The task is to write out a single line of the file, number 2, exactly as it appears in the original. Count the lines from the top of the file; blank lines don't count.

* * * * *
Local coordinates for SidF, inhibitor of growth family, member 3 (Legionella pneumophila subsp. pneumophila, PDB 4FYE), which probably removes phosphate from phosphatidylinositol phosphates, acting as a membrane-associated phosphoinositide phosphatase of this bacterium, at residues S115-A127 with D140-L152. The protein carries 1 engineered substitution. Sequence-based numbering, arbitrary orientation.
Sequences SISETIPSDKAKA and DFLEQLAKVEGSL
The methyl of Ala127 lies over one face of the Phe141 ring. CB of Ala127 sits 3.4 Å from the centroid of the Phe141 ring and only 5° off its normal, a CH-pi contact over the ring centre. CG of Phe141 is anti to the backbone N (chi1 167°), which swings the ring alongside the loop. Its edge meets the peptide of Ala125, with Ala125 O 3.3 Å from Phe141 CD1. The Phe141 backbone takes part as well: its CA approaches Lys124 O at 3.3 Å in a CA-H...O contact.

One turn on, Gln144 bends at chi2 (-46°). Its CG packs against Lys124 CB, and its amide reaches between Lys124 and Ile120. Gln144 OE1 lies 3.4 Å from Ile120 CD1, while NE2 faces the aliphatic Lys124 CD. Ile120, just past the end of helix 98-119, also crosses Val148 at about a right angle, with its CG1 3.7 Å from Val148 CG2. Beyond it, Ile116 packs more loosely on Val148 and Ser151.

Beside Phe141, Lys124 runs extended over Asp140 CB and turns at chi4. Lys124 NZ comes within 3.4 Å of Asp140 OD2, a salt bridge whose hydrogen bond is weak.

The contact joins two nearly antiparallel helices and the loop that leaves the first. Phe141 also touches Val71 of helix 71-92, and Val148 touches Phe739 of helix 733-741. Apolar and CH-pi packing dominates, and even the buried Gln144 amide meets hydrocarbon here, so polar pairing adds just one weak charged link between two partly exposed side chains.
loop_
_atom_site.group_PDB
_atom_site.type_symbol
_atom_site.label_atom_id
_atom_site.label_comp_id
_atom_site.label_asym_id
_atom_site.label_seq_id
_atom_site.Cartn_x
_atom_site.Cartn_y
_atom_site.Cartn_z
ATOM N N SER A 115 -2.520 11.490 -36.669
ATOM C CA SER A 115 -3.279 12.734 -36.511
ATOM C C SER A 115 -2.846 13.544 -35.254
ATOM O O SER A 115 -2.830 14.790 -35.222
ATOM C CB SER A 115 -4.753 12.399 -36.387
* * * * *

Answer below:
Sequences SISETIPSDKAKA and DFLEQLAKVEGSL